Google finds links to Russian disinformation in its services
The revelation about Google, made by people familiar with an internal company investigation, adds it to a growing list of iconic tech companies used by a disinformation operation that U.S. intelligences services have said was approved by the Kremlin. Twitter and Facebook already had disclosed some Russian accounts, and U.S. investigators say other companies likely were exploited as well.
Google found that tens of thousands of dollars were spent on ads by Russian agents whose targets included Google’s YouTube and gmail services, along with the company’s signature search engine and its DoubleClick ad network, said the people familiar with the internal investigation, who spoke on the condition of anonymity to discuss matters that had not been made public. Google, which said last month it had found no signs of Russian interference, runs the world’s largest online advertising business, and YouTube is the world’s largest online video site.
Adding to the significance of the discovery, the Russian ads bought on Google do not appear to be the work of the Internet Research Agency, the shadowy Russian troll farm linked to previous disclosures by companies. Facebook has said that it, too, has been studying thousands of ads that may have been bought by operatives working somewhere other than the Internet Research Agency.
The revelations add to the evidence that the Russian disinformation campaign had not only multiple targets among U.S. technology companies but also multiple centers of operations.
“We see the Russia presence on social media metastasizing,” said Rep. Adam Schiff of California, the ranking Democrat on the House Intelligence Committee. “The extent of the Russian presence just continues to grow and grow, and I don’t think we yet have any kind of full understanding of just how expansive this presence may have been.”
Schiff said congressional investigators will ask the companies “why it has taken them so long to discover the Russian use of their technology and how thorough their forensic effort has been, what the impediments are, and how much work remains to be done, and, of course, most importantly, how are they going to ferret this out in the future.”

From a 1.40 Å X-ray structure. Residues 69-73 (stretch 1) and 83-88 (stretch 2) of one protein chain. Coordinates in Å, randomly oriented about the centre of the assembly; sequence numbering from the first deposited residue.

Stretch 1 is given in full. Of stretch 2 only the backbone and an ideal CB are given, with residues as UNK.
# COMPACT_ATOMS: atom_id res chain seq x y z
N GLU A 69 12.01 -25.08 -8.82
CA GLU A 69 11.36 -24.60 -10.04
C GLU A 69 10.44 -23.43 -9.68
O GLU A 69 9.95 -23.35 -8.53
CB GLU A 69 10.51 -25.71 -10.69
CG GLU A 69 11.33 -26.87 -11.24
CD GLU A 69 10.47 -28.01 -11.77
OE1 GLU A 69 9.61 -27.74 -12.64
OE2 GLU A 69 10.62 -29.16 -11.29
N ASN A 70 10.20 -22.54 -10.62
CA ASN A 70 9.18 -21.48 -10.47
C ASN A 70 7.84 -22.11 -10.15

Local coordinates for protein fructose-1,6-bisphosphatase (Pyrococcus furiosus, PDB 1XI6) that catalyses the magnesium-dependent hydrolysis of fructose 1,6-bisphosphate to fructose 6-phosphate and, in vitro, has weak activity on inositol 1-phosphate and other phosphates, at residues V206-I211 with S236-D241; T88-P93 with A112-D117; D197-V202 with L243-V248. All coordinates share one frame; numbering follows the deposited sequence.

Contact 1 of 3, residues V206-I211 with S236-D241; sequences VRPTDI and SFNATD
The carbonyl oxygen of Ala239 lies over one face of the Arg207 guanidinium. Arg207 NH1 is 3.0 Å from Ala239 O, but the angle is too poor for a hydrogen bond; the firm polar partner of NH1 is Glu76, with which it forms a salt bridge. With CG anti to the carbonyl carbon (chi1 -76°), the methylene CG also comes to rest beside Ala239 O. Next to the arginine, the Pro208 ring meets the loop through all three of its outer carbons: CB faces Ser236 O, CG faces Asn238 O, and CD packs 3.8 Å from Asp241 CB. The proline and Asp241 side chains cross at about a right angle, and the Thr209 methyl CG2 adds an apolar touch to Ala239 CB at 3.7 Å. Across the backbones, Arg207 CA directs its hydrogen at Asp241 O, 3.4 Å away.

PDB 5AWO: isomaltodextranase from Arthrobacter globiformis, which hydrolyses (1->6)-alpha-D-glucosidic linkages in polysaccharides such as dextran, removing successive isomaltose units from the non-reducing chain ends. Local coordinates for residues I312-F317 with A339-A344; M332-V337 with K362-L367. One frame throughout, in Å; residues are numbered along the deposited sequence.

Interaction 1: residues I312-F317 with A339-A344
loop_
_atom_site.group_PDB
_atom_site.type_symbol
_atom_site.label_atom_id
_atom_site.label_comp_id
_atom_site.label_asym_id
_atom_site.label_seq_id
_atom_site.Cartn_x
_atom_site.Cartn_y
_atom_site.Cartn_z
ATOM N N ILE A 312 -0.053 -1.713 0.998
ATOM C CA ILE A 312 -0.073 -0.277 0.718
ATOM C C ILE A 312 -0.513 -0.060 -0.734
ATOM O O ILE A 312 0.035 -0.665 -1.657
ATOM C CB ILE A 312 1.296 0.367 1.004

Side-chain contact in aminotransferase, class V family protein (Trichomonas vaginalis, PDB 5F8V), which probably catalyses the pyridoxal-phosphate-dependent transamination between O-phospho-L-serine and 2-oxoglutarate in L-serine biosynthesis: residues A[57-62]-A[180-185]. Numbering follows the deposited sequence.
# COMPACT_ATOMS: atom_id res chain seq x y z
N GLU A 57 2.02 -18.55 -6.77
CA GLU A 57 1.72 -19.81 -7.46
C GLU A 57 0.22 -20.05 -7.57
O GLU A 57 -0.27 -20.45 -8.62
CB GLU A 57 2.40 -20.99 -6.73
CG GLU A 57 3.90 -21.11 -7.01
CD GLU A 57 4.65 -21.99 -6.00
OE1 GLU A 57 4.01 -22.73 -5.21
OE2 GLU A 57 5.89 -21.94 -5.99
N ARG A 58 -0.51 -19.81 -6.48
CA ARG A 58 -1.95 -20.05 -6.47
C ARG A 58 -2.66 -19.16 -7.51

Researchers have said that a combination of efforts – both paid and free posts – reached many millions of people despite the relatively modest dollar totals reported so far. Disinformation flowed more heavily to voters in battleground states, potentially amplifying the electoral impact, according to Oxford University’s Project on Computational Propaganda.
Several independent researchers also have found that the Russian disinformation flowed across platforms and onto the wider Web, taking advantage of technology that allows advertisers to identify potential voters and follow and re-target ads to them based on their political inclinations. The goal was to influence voting behavior, in some cases by suppressing turnout.
“It’s a system,” said Jonathan Albright, research director of the Tow Center for Digital Journalism at Columbia University. He has studied the Russian campaign for several months. “It’s social-media marketing at an expert level. . . . This is very well executed.”
Google’s internal investigation found $4,700 of search ads and display ads that the company believes are Russian-connected, and found $53,000 of ads with political content that were purchased from Russian Internet providers, building addresses or with Russian currency, people familiar with the investigation said.
Google allows political targeting for two categories – left-leaning and right-leaning – a far more limited set of options than the thousands of ways to slice and dice categories on Facebook. Google has not found evidence that the accounts linked to Russia used its political targeting tools, the people familiar with its investigation said.
One Russian-linked account spent $7,000 on ads to promote a documentary called “You’ve Been Trumped,” a film about Donald Trump’s efforts to build a golf course in Scotland along an environmentally sensitive coastline, these people said. Another spent $36,000 on ads questioning whether President Barack Obama needed to resign. Another bought ads to promote political merchandise for Obama.
Google said in a statement Monday, after The Washington Post first reported on the Russian-linked ads on the company’s services, “We have a set of strict ads policies including limits on political ad targeting and prohibitions on targeting based on race and religion. We are taking a deeper look to investigate attempts to abuse our systems, working with researchers and other companies, and will provide assistance to ongoing inquiries.”